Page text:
2 July 2022

Tricky times as churches navigate vaccine tensions

Churches nervous about COVID-19 numbers in the community as they prepare to reopen.

Churches are ready to meet in person, but vaccination status requirements are causing tension.

By Stephen Cauchi

28 October 2021

TENSION over vaccinations is marring relief at churches’ reopening in Melbourne and beyond, church leaders have warned.

Some churches have even banned unvaccinated people from attending services.

Ministers say their congregations are excited to return to in person service, but some are hesitant about the amount of COVID-19 present in the community.

St Margaret’s Eltham minister Reverend Keren Terpstra said her church only had on parishioner not yet double-vaccinated, so it would not offer a separate service.

Ms Terpstra said instead she would probably offer one-on-one home communion or encounters for people.

If an unvaccinated person tried to attend St Margaret’s she would arrange to make another time with that person one-on-one, she said.

But Ms Terpstra said she did have mixed feelings about separating people by their vaccination status.

“Jesus excluded no one and I have great problems with this but I don’t know what other choice we have because there’s the aspect of safety and the greater good,” she said.

Oakleigh Anglican minister Reverend Colleen Arnold-Moore said her congregation was feeling excitement about reopening, but some concern about levels of COVID-19 in the community.

She said people wanted to see each other, but were being very cautious about it.

Ms Arnold-Moore said all Oakleigh parishioners would be double vaccinated by 10 November, but would still have to pre-register to come to church. Like St Margaret’s, the numbers meant they would solely run vaccinated services.

But Ms Arnold-Moore said Christmas services might be difficult, as they were major outreach events and unvaccinated people could be expected to attend.

Bishop Paul Barker said some clergy were particularly concerned about taking unvaccinated services, or services with unvaccinated children.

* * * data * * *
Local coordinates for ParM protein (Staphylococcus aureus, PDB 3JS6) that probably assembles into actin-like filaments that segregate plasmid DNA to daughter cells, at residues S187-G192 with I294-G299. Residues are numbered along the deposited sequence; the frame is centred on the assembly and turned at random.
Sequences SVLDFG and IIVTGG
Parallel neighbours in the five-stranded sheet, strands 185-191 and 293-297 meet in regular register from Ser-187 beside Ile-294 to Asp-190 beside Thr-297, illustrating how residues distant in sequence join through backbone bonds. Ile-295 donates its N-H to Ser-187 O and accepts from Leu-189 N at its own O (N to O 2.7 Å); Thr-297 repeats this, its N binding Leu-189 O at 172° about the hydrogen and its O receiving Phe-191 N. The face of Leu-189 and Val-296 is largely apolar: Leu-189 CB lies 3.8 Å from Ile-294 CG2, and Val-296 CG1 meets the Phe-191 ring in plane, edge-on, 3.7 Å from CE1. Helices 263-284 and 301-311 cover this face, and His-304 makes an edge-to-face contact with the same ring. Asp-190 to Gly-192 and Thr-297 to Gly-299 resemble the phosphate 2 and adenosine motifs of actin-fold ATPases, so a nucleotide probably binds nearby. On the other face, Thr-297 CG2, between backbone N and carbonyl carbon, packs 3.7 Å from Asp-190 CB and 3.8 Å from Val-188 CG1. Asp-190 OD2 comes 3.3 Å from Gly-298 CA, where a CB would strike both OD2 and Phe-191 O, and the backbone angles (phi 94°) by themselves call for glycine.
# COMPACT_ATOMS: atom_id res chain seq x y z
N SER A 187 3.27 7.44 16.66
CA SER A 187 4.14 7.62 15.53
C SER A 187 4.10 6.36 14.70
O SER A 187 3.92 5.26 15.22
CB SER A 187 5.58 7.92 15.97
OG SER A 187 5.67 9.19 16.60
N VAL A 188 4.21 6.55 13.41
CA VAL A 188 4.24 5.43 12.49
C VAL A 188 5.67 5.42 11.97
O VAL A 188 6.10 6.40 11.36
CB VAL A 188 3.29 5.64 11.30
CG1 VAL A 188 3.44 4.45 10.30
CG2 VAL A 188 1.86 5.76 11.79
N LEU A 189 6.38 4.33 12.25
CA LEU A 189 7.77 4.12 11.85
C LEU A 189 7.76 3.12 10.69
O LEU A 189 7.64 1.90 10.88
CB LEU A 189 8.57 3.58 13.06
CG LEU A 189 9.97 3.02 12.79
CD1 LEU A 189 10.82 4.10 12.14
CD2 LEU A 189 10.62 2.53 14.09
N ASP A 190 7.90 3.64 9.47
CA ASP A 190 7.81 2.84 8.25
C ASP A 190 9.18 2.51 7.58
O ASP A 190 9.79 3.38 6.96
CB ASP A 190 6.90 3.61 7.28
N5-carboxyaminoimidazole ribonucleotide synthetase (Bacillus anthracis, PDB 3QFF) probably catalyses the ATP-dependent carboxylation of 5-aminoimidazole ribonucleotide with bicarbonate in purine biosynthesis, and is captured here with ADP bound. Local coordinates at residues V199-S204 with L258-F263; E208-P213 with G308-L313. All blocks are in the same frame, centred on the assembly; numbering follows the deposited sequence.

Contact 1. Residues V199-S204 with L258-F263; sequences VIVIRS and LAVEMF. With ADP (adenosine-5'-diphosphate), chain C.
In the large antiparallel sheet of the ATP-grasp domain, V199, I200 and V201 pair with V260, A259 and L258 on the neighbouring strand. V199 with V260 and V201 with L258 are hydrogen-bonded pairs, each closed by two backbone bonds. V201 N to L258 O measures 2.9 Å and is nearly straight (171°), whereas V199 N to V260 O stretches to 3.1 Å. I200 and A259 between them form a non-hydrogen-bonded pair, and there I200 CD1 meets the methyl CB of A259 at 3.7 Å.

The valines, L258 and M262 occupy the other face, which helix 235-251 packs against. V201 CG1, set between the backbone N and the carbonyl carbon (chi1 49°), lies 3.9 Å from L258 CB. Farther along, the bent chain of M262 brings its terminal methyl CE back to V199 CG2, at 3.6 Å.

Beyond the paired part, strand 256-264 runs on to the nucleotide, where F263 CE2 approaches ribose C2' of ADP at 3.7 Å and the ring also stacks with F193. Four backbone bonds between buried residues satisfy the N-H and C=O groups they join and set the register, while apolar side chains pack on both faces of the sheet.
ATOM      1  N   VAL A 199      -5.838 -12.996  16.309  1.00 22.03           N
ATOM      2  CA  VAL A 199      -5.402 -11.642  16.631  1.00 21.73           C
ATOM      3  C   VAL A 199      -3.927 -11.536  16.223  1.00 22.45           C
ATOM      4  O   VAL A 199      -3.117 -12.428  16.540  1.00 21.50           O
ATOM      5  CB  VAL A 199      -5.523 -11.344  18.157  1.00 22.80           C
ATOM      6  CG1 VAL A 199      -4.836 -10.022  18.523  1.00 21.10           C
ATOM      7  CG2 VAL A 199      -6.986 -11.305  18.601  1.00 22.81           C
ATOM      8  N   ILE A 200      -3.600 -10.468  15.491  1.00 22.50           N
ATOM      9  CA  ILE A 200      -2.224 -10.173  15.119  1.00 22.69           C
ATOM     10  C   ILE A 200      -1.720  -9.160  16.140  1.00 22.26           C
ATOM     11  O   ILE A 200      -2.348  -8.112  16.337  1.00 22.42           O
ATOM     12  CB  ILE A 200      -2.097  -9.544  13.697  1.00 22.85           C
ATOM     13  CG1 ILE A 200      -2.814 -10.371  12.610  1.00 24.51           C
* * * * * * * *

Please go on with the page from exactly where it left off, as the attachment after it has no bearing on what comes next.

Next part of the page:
He said some churches had even banned unvaccinated people.

Dr Barker said some parishioners believed no unvaccinated people, including children, should be able to attend services. 

He said others wanted three types of services: vaccinated with children, vaccinated without children, and one for the unvaccinated.

Dr Barker said the majority of churches were also offering an open service for unvaccinated people as well as a service for the fully vaccinated.

He said the diocese had asked churches to offer a service for everyone, but some had refused unvaccinated people.

Dr Barker said the diocese was concerned about societal divisions, and did not want to exclude the unvaccinated, as the distinction between vaccinated-unvaccinated might last until 2023.

He said the diocese wanted everyone vaccinated, but the present was a time to show compassion and love from people whose viewpoints and practices were different.

“[Some churches have] simply said, ‘We do not want them to come’,” Dr Barker said.

“We’re disappointed about that because I think the gospel should invite everybody.

“To say that the staff in a supermarket have to serve unvaccinated people, but we clergy can’t be bothered to do that with the gospel for unvaccinated people in a church, seems to me to be pretty sad.”

Churches have been able to host indoor services from 24 October and can now have 150 people indoors, provided they keep to the four-square-metre rule.

From 24 November – assuming a vaccination target of 90 per cent of those 12 years and over is met – vaccinated services will have no cap on size.

Services for unvaccinated people will remain capped at 30 from 80 per cent double dose. 

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